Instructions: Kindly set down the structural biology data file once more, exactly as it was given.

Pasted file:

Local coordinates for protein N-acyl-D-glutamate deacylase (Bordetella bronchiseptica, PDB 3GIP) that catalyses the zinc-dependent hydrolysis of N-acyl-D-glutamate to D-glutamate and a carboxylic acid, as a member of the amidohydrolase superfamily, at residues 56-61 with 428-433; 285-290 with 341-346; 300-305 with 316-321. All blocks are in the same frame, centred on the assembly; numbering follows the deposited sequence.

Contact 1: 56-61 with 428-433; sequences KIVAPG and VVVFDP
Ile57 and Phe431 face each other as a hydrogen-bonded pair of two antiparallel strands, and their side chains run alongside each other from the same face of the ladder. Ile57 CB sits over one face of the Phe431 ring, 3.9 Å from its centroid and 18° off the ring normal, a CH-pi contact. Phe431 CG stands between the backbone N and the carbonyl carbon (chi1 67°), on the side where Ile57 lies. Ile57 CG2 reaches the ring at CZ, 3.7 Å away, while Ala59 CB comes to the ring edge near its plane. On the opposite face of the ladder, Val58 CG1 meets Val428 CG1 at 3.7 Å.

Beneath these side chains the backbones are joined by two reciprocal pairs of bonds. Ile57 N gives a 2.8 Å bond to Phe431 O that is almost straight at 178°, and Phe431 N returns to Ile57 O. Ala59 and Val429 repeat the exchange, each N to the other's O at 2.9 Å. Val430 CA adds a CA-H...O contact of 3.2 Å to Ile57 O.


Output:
Local coordinates for protein N-acyl-D-glutamate deacylase (Bordetella bronchiseptica, PDB 3GIP) that catalyses the zinc-dependent hydrolysis of N-acyl-D-glutamate to D-glutamate and a carboxylic acid, as a member of the amidohydrolase superfamily, at residues 56-61 with 428-433; 285-290 with 341-346; 300-305 with 316-321. All blocks are in the same frame, centred on the assembly; numbering follows the deposited sequence.

Contact 1: 56-61 with 428-433; sequences KIVAPG and VVVFDP
Ile57 and Phe431 face each other as a hydrogen-bonded pair of two antiparallel strands, and their side chains run alongside each other from the same face of the ladder. Ile57 CB sits over one face of the Phe431 ring, 3.9 Å from its centroid and 18° off the ring normal, a CH-pi contact. Phe431 CG stands between the backbone N and the carbonyl carbon (chi1 67°), on the side where Ile57 lies. Ile57 CG2 reaches the ring at CZ, 3.7 Å away, while Ala59 CB comes to the ring edge near its plane. On the opposite face of the ladder, Val58 CG1 meets Val428 CG1 at 3.7 Å.

Beneath these side chains the backbones are joined by two reciprocal pairs of bonds. Ile57 N gives a 2.8 Å bond to Phe431 O that is almost straight at 178°, and Phe431 N returns to Ile57 O. Ala59 and Val429 repeat the exchange, each N to the other's O at 2.9 Å. Val430 CA adds a CA-H...O contact of 3.2 Å to Ile57 O.